Best Food Options for Diabetic Dogs When pet parents first find out their beloved dog has diabetes, it can provoke a sense of dread. Will her lifespan be shortened? How will it impact her quality of life? The good news is that with routine veterinary care and sound nutrition management, dogs with diabetes can thrive. Symptoms of diabetes may include excessive urination, extreme thirst, unexplained weight loss, and lack of grooming. If not managed, diabetes can lead to an array of health problems, such as anorexia, depression, recurrent infections, and even death. Most diabetic dogs have the Type 1 variety, meaning their pancreas can’t produce insulin, the hormone that regulates glucose. This renders the body incapable of converting glucose to energy, resulting in excess sugar in the blood. Daily insulin injections are critical to balancing blood sugar, explains Dr. Nancy Scanlan, a veterinarian in Mount Shasta, California, and executive director of the American Holistic Veterinary Medical Foundation (AHVMF). “Holistic medicine can help stabilize them and improve their metabolism, but they need insulin because they can’t produce it anymore.” A healthy and consistent diet is also essential for diabetes management. “Most vets will agree the food your pet eats and the portions and timing of such meals will drastically affect the capabilities of insulin to work efficiently and effectively,” says Dr. Michael Lund, veterinary staff manager at ASPCA in New York City. To meet your pet’s special dietary needs, consider these vet-recommended nutritional guidelines for diabetic dogs. Remember that like humans, dogs are individuals, which makes it imperative to discuss any dietary changes with your vet. Continue reading >>

The Best Foods For Diabetic Dogs

The Best Foods For Diabetic Dogs

You might be surprised to know that your dog is suffering from diabetes. Many people assume that diabetes is only a human health concern, but dogs are also prone to the disease. Prompt care and a balanced diet can help manage your pets diabetes. Understanding What Your Pet is Suffering From Diabetes results from either insufficient insulin production or an inability of cells to respond to it. The former, Type I diabetes, is more common among dogs than Type II, the latter. A dogs cells, like humans, need energy to thrive. But where does this energy come from? The cells use glucose, taken through diet, as the primary source of energy. The pancreas releases a glucose regulating hormone, Insulin. This hormone is the most essential one to balance the amount of glucose in blood. In case of Type I diabetes, insulin is not produced to digest glucose. Thus, glucose stays in blood and causes hyperglycemia. This is how your dog might get diabetic. And now he or she may require insulin for the rest of their life. Though Type I diabetes is not caused by diet, but it can be managed with diet. Remember, the pancreas is not making enough insulin. So now you have to be careful to feed your dog food that induces insulin creation. As their owner, it is your responsibility to develop an understanding of a healthy dog diet for diabetes . To help you, below we have provided a list of such food. Before you select a healthy diet for your cuddling pet, you need to look for a diet that is low on all: carbs, fats and fibers. There are a number of competitive brands that offer reliable and healthy food that can help manage your dogs diabetes. Orijen has always been a famous and trusted brand for pet foods. This particular food type is best for your diabetic dog because of its richness in protein. Continue reading >>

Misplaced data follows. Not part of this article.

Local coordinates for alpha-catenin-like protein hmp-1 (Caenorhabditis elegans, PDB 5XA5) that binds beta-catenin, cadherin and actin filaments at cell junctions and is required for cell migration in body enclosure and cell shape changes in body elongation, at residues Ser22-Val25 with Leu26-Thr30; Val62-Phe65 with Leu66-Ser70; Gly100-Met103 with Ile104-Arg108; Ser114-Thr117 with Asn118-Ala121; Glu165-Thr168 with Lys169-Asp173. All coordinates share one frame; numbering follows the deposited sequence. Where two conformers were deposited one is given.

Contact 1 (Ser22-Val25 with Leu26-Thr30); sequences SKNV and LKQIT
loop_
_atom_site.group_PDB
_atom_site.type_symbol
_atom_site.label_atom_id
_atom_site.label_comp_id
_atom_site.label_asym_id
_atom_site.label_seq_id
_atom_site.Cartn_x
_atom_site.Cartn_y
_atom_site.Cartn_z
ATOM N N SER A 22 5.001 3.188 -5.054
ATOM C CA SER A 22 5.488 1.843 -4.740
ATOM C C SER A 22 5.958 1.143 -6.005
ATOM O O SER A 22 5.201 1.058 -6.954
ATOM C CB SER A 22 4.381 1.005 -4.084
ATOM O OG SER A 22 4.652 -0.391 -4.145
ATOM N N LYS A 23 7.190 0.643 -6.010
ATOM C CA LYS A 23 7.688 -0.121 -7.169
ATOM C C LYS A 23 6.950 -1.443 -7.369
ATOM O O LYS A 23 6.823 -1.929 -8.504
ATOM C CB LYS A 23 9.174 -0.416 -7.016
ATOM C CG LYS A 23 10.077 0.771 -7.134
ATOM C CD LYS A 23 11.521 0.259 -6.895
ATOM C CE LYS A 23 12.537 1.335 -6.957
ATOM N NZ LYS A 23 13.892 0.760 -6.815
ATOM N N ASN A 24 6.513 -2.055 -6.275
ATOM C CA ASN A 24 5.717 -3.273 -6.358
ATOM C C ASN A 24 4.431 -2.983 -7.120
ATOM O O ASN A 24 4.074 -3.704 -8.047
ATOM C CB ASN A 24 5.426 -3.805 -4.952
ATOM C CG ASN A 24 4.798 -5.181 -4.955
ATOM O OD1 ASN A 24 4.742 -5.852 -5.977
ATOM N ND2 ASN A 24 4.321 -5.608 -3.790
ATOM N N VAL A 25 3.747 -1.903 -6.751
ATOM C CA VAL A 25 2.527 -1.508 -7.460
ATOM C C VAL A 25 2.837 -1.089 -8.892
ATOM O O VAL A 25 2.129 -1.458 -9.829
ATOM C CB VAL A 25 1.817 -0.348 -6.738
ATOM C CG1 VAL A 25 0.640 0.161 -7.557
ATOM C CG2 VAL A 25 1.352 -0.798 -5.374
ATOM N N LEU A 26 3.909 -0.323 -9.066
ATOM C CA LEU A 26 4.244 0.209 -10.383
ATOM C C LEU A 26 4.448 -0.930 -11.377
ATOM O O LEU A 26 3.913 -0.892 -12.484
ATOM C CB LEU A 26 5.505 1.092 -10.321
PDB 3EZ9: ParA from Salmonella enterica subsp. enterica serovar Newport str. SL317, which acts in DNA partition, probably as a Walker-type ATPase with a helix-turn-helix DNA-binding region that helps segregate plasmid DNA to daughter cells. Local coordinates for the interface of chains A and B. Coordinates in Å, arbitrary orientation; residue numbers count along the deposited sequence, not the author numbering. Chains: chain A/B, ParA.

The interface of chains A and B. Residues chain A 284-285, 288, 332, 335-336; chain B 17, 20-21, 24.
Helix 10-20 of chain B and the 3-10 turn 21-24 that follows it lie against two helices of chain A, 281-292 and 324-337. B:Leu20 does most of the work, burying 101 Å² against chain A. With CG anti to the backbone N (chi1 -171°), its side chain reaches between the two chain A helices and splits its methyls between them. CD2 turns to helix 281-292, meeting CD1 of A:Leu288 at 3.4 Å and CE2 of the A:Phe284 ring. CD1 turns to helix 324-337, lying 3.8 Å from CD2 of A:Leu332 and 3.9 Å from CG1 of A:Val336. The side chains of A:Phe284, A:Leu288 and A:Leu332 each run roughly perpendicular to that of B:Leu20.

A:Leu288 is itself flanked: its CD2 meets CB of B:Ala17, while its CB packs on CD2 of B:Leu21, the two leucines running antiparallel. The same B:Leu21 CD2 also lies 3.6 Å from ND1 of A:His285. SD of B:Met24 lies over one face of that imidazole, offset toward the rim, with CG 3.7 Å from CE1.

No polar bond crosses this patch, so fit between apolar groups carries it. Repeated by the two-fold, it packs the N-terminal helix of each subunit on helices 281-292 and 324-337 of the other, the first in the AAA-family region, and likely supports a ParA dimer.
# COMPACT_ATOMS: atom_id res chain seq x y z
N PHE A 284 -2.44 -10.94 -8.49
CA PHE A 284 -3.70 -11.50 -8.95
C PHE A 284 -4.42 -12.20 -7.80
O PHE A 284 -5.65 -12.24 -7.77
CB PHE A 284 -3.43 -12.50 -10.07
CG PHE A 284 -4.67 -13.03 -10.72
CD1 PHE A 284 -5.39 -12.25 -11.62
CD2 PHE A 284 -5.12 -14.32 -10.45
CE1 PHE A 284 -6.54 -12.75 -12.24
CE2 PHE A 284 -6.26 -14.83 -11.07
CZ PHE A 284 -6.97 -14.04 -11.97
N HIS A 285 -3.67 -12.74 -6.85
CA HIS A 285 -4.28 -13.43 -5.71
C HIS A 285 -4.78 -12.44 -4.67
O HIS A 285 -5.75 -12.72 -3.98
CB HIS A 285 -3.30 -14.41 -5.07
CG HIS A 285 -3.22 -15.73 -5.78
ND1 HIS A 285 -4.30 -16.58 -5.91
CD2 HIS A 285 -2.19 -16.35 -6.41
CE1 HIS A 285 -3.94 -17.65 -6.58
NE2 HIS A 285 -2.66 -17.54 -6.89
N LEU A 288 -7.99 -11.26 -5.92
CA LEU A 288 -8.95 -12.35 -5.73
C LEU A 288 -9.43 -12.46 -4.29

Top 5 Best Dog Foods For Diabetic Dogs

Top 5 Best Dog Foods For Diabetic Dogs

Depending on your dog's breed, there are a number of unique health concerns to be wary of. One often overlooked condition that can plague dogs of any size is canine diabetes. It's very similar to the human counterpart and affects 1 out of every 200 dogs. Essentially, the condition affects the pancreas. As a result, your dog can't produce enough insulin to keep up with the amount of glucose in the body. This can lead to hyperglycemia, or excess glucose. Canine diabetes can affect your dog for a number of reasons. It's more prominent in certain breeds and age groups. Some dogs are even predisposed to the condition due to genetics. It can also be caused by a poor diet. If left untreated, diabetes can lead to a host of further complications, so it's important that you be proactive with your dog's health. As an owner, it's your responsibility to supply your canine companion with a proper diet. Diabetes is not a death sentence. Dogs can live a completely healthy life as long as they have the support and nutrition they need. Here are some of the best foods for diabetic dogs. 5 Recommended Dog Foods for Diabetic Dogs 1. Wellness CORE Natural Grain Free Dry Dog Food This dog food from Wellness Core is designed to provide your dog with plenty of protein. It contains healthy amounts of turkey and chicken to give your dog fuel to thrive. What makes the food great for diabetic dogs is its absence of unhealthy fillers. There are no harmful carbohydrates like corn or soy. It's also free of artificial additives and questionable meat byproducts. Instead, the kibble is chock full of antioxidants, nutrients, and probiotics. The inclusion of spinach, kale, sweet potatoes, and other forms of fiber help to keep glucose levels in check. 2. Orijen Original Dry Dog Food This food from Orijen is Continue reading >>